Vehicle manufacturers should be wary of becoming too dependent on a select few countries by focussing on an electric-only strategy.
The warning, from BMW chief executive officer, Oliver Zipse, comes as the Russian invasion of Ukraine has created pressure on supply chains.
Last month, a shortage of wiring harnesses due to the conflict in Ukraine had overtaken the semiconductor crisis as the biggest supply chain problem for Volkswagen.
Zipse, who argues there is still a market for internal combustion engine (ICE) cars, has been a long-term advocate against all-out bans on petrol and diesel car sales.
In the UK, new petrol and diesel cars and vans will not be allowed to be sold from 2030. The sale of hybrid cars and vans that can drive a significant distance with no carbon coming out of the tailpipe will be allowed until 2035.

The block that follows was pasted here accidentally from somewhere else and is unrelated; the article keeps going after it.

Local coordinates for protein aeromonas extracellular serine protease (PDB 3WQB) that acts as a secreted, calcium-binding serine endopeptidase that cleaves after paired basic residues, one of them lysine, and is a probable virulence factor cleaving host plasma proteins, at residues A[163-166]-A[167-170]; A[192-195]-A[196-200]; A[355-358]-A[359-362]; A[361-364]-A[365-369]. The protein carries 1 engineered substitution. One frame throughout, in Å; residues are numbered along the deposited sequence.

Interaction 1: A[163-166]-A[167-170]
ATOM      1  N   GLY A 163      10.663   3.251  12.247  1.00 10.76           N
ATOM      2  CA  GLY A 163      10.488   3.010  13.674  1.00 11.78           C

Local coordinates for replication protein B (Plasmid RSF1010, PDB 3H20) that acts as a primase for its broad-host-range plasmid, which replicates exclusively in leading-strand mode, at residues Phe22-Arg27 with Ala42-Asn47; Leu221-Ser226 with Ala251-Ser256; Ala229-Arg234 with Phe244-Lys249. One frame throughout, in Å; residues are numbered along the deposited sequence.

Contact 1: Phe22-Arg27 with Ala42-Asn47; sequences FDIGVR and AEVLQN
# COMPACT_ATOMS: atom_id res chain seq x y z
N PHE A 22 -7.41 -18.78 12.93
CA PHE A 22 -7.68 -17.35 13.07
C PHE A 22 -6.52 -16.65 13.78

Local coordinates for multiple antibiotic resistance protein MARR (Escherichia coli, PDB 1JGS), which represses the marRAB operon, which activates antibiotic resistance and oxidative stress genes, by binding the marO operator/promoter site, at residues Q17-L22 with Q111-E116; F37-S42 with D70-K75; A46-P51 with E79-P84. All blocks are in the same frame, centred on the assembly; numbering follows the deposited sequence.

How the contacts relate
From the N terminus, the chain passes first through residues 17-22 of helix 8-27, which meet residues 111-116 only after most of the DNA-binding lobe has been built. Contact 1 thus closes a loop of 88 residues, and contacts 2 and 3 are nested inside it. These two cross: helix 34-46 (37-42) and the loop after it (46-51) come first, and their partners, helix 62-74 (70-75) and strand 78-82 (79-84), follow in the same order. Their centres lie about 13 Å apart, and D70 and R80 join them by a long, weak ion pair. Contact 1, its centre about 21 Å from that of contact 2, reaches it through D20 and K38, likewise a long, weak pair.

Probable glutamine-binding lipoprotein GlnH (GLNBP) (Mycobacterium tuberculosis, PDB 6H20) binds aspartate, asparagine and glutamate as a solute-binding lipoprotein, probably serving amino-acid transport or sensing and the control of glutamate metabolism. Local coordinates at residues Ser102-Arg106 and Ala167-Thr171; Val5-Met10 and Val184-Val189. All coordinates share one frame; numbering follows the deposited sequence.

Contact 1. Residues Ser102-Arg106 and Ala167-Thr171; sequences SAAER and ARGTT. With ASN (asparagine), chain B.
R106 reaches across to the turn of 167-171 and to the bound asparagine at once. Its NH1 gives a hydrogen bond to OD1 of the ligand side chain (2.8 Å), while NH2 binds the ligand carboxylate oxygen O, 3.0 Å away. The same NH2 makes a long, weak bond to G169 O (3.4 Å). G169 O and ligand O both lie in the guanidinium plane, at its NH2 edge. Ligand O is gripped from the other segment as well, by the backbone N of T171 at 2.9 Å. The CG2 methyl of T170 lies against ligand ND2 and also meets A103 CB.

"When you look at the technology coming out the EV push, we must be careful because at the same time, you increase dependency on very few countries," Zipse said at a roundtable in New York, highlighting that the supply of raw materials for batteries was controlled mostly by China.
"If someone cannot buy an EV for some reason but needs a car, would you rather propose he continues to drive his old car forever?
“If you are not selling combustion engines anymore, someone else will," added Zipse.
The BMW CEO, reports Reuters, explained that offering more fuel-efficient ICE cars was key both from a profit perspective and an environmental perspective, pointing to gaps in charging infrastructure and the high price of EVs.
Companies also needed to plan for energy prices and raw materials to remain high by being more efficient in their production and stepping up recycling efforts to keep costs down, he said.
"We have a peak now, they might not stay at the peak, but they will not go back to former prices," he added. "How much energy you need and use, and circularity, is important - for environmental reasons but even more for economic reasons."